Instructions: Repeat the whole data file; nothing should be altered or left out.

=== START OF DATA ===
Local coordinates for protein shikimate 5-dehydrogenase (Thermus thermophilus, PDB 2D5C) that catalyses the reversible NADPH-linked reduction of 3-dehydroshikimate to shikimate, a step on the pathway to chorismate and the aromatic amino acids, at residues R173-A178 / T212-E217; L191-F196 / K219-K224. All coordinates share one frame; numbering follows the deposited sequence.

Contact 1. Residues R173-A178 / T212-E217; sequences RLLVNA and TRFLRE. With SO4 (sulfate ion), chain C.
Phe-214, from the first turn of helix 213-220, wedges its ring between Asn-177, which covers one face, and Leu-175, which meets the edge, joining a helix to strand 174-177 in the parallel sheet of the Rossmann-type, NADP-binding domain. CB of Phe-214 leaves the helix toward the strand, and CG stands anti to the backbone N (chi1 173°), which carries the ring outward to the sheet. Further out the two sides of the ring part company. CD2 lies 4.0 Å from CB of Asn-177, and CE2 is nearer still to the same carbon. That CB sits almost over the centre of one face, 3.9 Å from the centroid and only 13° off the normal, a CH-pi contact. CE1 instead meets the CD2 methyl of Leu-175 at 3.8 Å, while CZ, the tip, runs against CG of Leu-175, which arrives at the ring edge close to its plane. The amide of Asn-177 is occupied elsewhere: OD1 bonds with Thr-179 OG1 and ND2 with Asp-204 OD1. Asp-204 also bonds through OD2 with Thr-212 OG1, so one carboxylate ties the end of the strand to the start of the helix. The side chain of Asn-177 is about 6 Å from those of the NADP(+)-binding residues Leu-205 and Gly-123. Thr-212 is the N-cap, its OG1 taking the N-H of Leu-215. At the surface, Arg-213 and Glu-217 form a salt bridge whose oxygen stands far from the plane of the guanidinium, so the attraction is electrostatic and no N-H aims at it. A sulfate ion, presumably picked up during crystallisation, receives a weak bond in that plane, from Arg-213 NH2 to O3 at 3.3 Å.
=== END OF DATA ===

Local coordinates for protein shikimate 5-dehydrogenase (Thermus thermophilus, PDB 2D5C) that catalyses the reversible NADPH-linked reduction of 3-dehydroshikimate to shikimate, a step on the pathway to chorismate and the aromatic amino acids, at residues R173-A178 / T212-E217; L191-F196 / K219-K224. All coordinates share one frame; numbering follows the deposited sequence.

Contact 1. Residues R173-A178 / T212-E217; sequences RLLVNA and TRFLRE. With SO4 (sulfate ion), chain C.
Phe-214, from the first turn of helix 213-220, wedges its ring between Asn-177, which covers one face, and Leu-175, which meets the edge, joining a helix to strand 174-177 in the parallel sheet of the Rossmann-type, NADP-binding domain. CB of Phe-214 leaves the helix toward the strand, and CG stands anti to the backbone N (chi1 173°), which carries the ring outward to the sheet. Further out the two sides of the ring part company. CD2 lies 4.0 Å from CB of Asn-177, and CE2 is nearer still to the same carbon. That CB sits almost over the centre of one face, 3.9 Å from the centroid and only 13° off the normal, a CH-pi contact. CE1 instead meets the CD2 methyl of Leu-175 at 3.8 Å, while CZ, the tip, runs against CG of Leu-175, which arrives at the ring edge close to its plane. The amide of Asn-177 is occupied elsewhere: OD1 bonds with Thr-179 OG1 and ND2 with Asp-204 OD1. Asp-204 also bonds through OD2 with Thr-212 OG1, so one carboxylate ties the end of the strand to the start of the helix. The side chain of Asn-177 is about 6 Å from those of the NADP(+)-binding residues Leu-205 and Gly-123. Thr-212 is the N-cap, its OG1 taking the N-H of Leu-215. At the surface, Arg-213 and Glu-217 form a salt bridge whose oxygen stands far from the plane of the guanidinium, so the attraction is electrostatic and no N-H aims at it. A sulfate ion, presumably picked up during crystallisation, receives a weak bond in that plane, from Arg-213 NH2 to O3 at 3.3 Å.